[43] We disagree with the applicant’s characterization that the ICRC “overrided” the patient’s rights rendering its decision unreasonable. The ICRC proceeded to fulfill its statutory obligation to investigate the complaint and both the ICRC and the HPARB took steps to address the impact on the patient’s personal health information.
. Nahas v. HPARB

In Nahas v. HPARB (Div Court, 2022) the Divisional Court considered a doctor's JR of the HPARB dismissal of an appeal of an ICRC investigation and decision that he undergo "specified continuing education". The applicant raised the adequacy of the disclosure they received at the ICRC investigative stage as a fairness issue:
[30] With respect to disclosure more generally, the extent of the duty of procedural fairness depends on a variety of factors as set out in Baker v. Canada (Minister of Citizenship and Immigration), 1999 CanLII 699 (SCC), [1999] 2 SCR 817.

[31] With respect to the nature of the decision being made, the ICRC performs a screening role. It screens complaints and decides if any further action is necessary: Torgerson v. Health Professions Appeal and Review Board, 2021 ONSC 7416 (Div. Ct.) at paras. 37-38. It is not adjudicating in a formal way. It decides whether a complaint should be referred to a discipline hearing (where it would be adjudicated with considerable procedural requirements culminating in a formal hearing) or some other response should be made.
[32] The ICRC has procedural fairness obligations commensurate with its role. The ICRC must give the member notice of the complaint and an opportunity to make written submissions: Volochay v. College of Massage Therapists of Ontario, 2012 ONCA 541, para. 47. Those steps were taken in this case.

[33] With respect to the statutory scheme, the Code contemplates that it is at the HPARB review stage that the applicant receives the complete record of what was before the ICRC. The applicant received that material, including the four documents, and had an opportunity to make submissions about them. At the HPARB, the main issue raised was whether the s. 75 investigation to obtain the medical records gave rise to reporting obligations. That was also the main focus in the applicant’s factum in this court. The applicant abandoned that ground for relief at the outset of the oral hearing in this court.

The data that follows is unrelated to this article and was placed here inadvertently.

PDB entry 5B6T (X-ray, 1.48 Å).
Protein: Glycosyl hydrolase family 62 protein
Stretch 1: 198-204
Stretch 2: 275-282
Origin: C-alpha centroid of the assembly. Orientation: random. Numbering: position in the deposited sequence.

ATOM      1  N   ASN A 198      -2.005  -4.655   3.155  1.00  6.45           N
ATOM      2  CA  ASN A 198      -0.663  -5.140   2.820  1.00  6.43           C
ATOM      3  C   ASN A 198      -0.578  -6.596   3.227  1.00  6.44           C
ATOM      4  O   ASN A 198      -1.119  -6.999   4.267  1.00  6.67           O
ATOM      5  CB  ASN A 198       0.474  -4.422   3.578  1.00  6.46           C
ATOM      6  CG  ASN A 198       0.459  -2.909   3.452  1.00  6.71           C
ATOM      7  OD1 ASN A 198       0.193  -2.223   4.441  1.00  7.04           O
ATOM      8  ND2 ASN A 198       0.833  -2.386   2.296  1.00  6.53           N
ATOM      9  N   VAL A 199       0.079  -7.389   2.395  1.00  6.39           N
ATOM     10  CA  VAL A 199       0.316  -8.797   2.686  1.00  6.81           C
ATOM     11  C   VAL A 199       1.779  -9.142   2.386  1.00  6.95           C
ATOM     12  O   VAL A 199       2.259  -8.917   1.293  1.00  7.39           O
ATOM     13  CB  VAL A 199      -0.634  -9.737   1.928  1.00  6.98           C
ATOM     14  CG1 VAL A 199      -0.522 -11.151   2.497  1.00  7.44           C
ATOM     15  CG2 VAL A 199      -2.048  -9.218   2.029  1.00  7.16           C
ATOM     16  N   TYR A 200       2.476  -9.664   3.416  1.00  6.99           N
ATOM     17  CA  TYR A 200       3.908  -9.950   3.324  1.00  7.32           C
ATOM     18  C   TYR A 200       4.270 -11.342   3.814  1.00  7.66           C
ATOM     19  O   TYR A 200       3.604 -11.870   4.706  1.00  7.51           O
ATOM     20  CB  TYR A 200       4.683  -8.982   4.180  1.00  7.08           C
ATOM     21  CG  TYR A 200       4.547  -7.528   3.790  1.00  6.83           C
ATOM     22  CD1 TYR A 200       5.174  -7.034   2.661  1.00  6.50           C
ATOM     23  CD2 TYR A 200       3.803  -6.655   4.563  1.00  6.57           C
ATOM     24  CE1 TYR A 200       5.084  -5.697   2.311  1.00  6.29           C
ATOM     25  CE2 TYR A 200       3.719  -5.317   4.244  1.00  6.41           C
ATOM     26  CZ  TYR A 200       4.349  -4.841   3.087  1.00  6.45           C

[34] On the question of whether there was adequate disclosure of the complaint at the ICRC stage, the applicant relies on Volochay, yet that case is not comparable. In Volochay, the member was not given notice of the complaint or an opportunity to respond to it. The complaints committee took steps without any submissions from the member. The applicant also relies on Ajao v. College of Nurses of Ontario, 2011 ONSC 6061 (Div. Ct.). However, that case began with a notice of termination of employment. The conduct giving rise to the ICRC decision was collected in an investigation and not shared with the member. The applicant also relies on Gopinath v. The College of Physicians and Surgeons of Ontario, 2014 ONSC 3143 (Div. Ct.), which arose from a s. 75 investigation. In that case, the court noted at para. 12 that “it is adequate at the investigation stage for the member to know the allegations or substance of the complaint against him or her, not all of the information obtained during the course of the investigation.” The inspector had interviewed numerous witnesses and although a summary was provided, it did not make the member aware of the substance of the allegations. The member was not given the names of the people or the details of the conduct discussed with them. These cases were all different in material ways.